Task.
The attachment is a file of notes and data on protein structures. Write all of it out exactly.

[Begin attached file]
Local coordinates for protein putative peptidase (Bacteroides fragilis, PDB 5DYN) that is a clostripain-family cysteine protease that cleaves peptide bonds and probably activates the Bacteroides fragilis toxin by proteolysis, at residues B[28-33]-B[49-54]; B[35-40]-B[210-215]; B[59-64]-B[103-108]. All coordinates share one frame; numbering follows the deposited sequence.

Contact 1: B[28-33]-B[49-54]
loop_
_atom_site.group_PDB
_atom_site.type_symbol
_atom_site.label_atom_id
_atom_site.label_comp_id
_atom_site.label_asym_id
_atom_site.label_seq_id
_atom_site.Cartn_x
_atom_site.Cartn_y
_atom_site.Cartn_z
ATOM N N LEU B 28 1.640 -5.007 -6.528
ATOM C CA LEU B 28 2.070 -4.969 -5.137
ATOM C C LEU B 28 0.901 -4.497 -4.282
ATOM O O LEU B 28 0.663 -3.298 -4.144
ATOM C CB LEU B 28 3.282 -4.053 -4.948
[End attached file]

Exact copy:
Local coordinates for protein putative peptidase (Bacteroides fragilis, PDB 5DYN) that is a clostripain-family cysteine protease that cleaves peptide bonds and probably activates the Bacteroides fragilis toxin by proteolysis, at residues B[28-33]-B[49-54]; B[35-40]-B[210-215]; B[59-64]-B[103-108]. All coordinates share one frame; numbering follows the deposited sequence.

Contact 1: B[28-33]-B[49-54]
loop_
_atom_site.group_PDB
_atom_site.type_symbol
_atom_site.label_atom_id
_atom_site.label_comp_id
_atom_site.label_asym_id
_atom_site.label_seq_id
_atom_site.Cartn_x
_atom_site.Cartn_y
_atom_site.Cartn_z
ATOM N N LEU B 28 1.640 -5.007 -6.528
ATOM C CA LEU B 28 2.070 -4.969 -5.137
ATOM C C LEU B 28 0.901 -4.497 -4.282
ATOM O O LEU B 28 0.663 -3.298 -4.144
ATOM C CB LEU B 28 3.282 -4.053 -4.948